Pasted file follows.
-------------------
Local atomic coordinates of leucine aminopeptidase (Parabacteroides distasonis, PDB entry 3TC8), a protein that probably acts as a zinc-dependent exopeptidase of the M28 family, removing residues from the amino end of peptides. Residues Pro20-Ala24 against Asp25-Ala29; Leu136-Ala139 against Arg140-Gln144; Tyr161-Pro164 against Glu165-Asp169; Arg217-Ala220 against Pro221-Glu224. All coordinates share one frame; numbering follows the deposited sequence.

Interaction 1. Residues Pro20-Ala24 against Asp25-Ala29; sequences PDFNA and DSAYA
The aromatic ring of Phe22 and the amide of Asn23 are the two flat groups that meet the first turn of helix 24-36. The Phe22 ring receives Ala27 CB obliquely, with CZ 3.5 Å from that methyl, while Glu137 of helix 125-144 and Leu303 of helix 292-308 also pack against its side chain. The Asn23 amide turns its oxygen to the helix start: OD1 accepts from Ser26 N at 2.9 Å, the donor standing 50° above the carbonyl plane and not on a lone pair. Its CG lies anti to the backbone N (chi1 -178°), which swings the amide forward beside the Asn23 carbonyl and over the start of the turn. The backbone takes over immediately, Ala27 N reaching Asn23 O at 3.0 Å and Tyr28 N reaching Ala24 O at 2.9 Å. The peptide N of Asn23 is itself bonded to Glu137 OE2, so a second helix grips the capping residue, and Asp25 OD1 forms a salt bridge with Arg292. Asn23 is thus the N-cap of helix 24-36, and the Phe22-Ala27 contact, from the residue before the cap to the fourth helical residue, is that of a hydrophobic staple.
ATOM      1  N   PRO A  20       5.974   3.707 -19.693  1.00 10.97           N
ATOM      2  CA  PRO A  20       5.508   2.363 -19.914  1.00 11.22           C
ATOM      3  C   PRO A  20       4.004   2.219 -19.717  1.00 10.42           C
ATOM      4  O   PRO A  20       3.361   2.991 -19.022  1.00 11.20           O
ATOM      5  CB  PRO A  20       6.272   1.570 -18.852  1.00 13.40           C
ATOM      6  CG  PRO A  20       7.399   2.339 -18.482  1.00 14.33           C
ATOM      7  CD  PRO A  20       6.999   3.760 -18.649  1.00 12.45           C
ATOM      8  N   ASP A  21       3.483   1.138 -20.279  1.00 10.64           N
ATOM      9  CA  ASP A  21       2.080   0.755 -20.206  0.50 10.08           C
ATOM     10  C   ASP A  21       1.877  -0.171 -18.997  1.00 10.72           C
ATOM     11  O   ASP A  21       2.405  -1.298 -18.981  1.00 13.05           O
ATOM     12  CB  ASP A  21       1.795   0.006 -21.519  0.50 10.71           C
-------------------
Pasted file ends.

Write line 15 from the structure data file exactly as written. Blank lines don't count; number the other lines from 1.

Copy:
ATOM     12  CB  ASP A  21       1.795   0.006 -21.519  0.50 10.71           C